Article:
By default the MySQL Native Driver tries to avoid holding buffered results twice in memory. Results are kept only once in the internal result buffers and their zvals. When results are fetched into PHP variables by the PHP script, the variables will reference the internal result buffers. Database query results are not copied and kept in memory only once. Should the user modify the contents of a variable holding the database results a copy-on-write must be performed to avoid changing the referenced internal result buffer. The contents of the buffer must not be modified because the user may decide to read the result set a second time. The copy-on-write mechanism is implemented using an additional reference management list and the use of standard zval reference counters. Copy-on-write must also be done if the user reads a result set into PHP variables and frees a result set before the variables are unset.

Generally speaking, this pattern works well for scripts that read a result set once and do not modify variables holding results. Its major drawback is the memory overhead caused by the additional reference management which comes primarily from the fact that user variables holding results cannot be entirely released until the mysqlnd reference management stops referencing them. The MySQL Native driver removes the reference to the user variables when the result set is freed or a copy-on-write is performed. An observer will see the total memory consumption grow until the result set is released. Use the statistics to check whether a script does release result sets explicitly or the driver does implicit releases and thus memory is used for a time longer than necessary. Statistics also help to see how many copy-on-write operations happened.

A PHP script reading many small rows of a buffered result set using a code snippet equal or equivalent to while ($row = $res->fetch_assoc()) { ... } may optimize memory consumption by requesting copies instead of references. Albeit requesting copies means keeping results twice in memory, it allows PHP to free the copy contained in $row as the result set is being iterated and prior to releasing the result set itself. On a loaded server optimizing peak memory usage may help improving the overall system performance although for an individual script the copy approach may be slower due to additional allocations and memory copy operations.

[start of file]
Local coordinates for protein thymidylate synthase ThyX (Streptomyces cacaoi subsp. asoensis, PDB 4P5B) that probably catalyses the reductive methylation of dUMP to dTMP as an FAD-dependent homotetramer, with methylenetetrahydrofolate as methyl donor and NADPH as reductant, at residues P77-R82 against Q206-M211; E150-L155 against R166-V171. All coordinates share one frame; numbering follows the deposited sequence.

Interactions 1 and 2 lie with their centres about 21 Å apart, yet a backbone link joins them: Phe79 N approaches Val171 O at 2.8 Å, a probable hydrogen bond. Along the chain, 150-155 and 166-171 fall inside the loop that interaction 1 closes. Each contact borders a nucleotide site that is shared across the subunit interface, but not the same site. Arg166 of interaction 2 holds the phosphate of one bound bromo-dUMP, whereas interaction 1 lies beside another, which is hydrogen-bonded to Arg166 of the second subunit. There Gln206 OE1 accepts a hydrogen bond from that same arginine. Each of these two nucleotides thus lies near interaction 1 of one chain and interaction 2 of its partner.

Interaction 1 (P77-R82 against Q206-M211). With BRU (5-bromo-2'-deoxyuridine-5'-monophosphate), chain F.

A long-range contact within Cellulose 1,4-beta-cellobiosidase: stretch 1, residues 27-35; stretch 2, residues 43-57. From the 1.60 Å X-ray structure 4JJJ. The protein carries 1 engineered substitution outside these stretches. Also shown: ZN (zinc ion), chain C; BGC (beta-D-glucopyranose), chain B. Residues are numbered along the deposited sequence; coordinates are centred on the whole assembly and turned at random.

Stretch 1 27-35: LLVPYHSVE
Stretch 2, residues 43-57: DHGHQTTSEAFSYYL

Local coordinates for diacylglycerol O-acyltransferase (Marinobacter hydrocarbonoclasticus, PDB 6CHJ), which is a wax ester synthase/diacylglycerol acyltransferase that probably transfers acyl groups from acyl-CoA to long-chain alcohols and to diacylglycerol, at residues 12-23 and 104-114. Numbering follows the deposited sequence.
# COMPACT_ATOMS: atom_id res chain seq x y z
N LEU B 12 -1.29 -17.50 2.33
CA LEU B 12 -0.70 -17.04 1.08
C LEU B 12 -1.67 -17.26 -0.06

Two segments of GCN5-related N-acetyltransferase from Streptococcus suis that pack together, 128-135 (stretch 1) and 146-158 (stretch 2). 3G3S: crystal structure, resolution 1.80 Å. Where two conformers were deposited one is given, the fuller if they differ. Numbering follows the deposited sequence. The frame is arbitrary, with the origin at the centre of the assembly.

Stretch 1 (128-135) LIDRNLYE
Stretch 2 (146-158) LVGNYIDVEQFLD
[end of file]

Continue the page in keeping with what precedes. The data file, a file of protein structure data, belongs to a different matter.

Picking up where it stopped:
Monitoring and debugging

There are multiple ways of tracking the memory usage of the MySQL Native Driver. If the goal is to get a quick high level overview or to verify the memory efficiency of PHP scripts, then check the statistics collected by the library. The statistics allow you, for example, to catch SQL statements which generate more results than are processed by a PHP script.

The debug trace log can be configured to record memory management calls. This helps to see when memory is allocated or free'd. However, the size of the requested memory chunks may not be listed.

Some, recent versions of the MySQL Native Driver feature the emulation of random out of memory situations. This feature is meant to be used by the C developers of the library or mysqlnd plugin authors only. Please, search the source code for corresponding PHP configuration settings and further details. The feature is considered private and may be modified at any time without prior notice.